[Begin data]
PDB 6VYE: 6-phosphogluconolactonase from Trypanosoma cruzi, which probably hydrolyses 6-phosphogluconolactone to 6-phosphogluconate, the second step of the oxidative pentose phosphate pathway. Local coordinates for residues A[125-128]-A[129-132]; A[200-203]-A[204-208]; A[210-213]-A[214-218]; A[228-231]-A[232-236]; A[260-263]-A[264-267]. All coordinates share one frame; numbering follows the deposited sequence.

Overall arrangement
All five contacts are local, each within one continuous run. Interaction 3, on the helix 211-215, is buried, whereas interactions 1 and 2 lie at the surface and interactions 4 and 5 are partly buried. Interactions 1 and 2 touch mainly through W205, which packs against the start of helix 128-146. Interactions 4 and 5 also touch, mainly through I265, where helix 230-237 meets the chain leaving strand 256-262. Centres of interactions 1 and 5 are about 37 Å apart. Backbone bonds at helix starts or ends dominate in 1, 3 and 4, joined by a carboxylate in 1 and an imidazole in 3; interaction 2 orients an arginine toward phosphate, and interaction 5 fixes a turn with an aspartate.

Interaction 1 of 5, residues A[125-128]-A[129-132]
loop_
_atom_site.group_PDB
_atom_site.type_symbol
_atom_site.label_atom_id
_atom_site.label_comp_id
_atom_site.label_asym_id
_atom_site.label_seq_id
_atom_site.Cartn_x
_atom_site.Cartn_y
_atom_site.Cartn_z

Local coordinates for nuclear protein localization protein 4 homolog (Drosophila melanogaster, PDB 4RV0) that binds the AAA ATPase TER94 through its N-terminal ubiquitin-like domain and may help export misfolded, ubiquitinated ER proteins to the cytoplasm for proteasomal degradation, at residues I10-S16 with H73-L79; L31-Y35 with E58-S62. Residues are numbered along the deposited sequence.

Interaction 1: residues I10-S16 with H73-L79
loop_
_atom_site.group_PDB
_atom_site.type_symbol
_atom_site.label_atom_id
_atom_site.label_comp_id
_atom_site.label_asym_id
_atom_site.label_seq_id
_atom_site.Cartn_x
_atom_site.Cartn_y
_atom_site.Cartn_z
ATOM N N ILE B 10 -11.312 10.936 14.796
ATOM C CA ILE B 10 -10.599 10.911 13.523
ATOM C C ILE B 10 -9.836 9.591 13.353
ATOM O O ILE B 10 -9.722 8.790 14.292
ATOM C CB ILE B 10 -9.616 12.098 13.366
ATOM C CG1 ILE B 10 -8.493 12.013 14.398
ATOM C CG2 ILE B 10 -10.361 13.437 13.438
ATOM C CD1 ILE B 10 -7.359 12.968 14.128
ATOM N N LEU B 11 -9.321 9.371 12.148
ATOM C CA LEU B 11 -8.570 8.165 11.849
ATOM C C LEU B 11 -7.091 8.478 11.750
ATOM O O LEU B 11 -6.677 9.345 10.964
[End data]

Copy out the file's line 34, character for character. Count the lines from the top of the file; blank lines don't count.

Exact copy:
ATOM C CD1 ILE B 10 -7.359 12.968 14.128